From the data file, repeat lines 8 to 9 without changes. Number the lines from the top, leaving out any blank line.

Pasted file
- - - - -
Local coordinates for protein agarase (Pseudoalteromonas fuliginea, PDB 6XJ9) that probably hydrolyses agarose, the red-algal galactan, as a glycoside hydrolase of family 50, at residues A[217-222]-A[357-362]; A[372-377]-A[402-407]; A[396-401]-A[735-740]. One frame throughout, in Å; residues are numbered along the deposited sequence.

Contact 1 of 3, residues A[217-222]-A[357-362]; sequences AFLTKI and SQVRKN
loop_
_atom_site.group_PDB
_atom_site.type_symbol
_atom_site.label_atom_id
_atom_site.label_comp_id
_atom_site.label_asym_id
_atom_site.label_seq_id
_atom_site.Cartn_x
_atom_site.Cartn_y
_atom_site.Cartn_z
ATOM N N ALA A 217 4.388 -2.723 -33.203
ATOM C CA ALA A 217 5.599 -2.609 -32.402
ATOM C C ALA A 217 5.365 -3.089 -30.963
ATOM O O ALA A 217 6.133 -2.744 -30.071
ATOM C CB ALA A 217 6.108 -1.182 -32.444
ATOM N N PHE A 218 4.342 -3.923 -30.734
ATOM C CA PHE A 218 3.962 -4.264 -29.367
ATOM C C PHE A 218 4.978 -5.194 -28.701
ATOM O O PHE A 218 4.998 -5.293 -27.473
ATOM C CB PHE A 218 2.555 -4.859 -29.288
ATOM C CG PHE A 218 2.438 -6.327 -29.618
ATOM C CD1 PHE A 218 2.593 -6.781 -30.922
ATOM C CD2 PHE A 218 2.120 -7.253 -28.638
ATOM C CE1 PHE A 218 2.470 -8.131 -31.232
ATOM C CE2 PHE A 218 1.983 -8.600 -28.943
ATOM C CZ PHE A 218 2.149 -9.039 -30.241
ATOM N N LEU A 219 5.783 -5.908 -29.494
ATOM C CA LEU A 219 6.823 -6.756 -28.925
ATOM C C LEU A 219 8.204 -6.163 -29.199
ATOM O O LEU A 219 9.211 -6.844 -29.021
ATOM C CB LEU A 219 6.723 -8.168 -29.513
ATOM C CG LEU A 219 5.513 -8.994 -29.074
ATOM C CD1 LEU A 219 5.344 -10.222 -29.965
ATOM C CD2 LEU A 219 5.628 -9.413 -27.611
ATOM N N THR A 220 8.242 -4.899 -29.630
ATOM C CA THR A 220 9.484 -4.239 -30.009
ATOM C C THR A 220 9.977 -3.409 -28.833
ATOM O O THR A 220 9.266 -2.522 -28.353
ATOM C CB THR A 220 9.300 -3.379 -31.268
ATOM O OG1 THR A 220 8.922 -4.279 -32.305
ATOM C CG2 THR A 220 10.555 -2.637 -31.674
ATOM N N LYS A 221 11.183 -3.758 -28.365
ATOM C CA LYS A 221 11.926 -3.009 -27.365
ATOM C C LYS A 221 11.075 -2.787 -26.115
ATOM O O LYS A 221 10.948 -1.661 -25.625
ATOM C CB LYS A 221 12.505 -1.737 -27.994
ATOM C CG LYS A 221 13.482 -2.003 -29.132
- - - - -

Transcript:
_atom_site.label_asym_id
_atom_site.label_seq_id